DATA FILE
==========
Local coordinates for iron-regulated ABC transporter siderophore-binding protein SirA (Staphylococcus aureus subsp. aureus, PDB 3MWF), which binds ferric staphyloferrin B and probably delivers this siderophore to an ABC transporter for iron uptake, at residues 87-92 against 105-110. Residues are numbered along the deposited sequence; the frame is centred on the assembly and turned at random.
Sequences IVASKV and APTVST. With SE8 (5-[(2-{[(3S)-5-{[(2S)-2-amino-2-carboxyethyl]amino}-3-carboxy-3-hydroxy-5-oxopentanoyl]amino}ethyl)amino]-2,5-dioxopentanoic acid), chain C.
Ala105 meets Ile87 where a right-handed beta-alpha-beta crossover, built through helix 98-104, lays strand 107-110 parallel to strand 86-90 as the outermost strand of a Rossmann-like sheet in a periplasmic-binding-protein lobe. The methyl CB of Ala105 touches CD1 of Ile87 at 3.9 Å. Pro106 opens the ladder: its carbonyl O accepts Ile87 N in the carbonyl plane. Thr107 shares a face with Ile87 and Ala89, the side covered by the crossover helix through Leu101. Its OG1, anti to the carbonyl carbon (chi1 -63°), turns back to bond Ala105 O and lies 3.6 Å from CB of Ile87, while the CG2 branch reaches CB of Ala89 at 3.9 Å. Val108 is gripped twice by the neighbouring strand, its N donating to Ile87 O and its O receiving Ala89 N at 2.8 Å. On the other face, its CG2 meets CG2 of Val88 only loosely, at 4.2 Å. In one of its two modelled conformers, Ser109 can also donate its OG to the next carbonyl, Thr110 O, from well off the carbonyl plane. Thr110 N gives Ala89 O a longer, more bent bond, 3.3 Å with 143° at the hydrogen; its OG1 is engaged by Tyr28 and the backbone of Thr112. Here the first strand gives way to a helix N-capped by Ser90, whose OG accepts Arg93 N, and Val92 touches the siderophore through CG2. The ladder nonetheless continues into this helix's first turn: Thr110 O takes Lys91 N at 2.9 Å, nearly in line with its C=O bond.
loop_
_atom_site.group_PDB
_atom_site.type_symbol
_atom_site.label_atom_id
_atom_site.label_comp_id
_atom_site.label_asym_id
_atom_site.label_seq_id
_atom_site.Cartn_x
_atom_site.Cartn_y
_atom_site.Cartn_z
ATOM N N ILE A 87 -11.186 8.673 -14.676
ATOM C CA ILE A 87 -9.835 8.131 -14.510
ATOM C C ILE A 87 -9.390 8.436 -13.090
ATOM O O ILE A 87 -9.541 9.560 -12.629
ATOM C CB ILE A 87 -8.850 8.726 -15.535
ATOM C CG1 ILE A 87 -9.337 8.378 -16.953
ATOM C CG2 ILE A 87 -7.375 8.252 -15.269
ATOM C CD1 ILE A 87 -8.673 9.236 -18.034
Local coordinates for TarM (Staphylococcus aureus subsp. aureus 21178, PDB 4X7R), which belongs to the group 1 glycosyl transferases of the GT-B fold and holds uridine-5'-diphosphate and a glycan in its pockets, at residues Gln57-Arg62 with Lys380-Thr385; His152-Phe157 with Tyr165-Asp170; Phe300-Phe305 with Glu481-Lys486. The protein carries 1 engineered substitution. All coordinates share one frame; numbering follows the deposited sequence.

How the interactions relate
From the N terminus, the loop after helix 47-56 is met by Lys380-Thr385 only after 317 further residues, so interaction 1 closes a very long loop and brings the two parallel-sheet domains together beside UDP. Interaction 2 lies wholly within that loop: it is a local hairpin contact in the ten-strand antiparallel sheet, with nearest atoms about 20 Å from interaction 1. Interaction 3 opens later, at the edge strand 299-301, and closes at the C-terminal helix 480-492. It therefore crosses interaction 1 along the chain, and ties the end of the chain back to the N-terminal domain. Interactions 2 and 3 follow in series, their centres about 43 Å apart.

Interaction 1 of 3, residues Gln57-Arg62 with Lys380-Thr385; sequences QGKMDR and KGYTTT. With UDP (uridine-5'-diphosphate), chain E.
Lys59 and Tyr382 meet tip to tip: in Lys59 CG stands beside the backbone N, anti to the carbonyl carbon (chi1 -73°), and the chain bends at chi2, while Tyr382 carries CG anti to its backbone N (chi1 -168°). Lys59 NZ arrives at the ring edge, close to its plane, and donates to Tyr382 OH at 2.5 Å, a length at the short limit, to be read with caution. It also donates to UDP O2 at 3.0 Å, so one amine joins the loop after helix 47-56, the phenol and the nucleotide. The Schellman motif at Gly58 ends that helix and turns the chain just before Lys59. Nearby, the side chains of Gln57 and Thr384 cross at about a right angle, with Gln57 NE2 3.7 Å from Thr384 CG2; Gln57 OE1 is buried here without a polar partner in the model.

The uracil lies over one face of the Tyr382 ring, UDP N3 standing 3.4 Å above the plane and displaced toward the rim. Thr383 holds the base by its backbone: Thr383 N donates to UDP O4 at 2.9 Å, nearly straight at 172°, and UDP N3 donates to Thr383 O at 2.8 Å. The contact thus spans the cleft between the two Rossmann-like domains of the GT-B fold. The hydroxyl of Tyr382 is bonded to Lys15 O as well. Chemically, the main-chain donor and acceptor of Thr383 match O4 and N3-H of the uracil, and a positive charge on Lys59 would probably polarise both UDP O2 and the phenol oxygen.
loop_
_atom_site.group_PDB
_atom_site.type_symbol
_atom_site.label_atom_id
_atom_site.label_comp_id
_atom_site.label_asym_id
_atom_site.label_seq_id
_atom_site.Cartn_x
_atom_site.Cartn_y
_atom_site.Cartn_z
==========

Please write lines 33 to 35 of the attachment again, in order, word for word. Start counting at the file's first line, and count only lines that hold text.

_atom_site.label_asym_id
_atom_site.label_seq_id
_atom_site.Cartn_x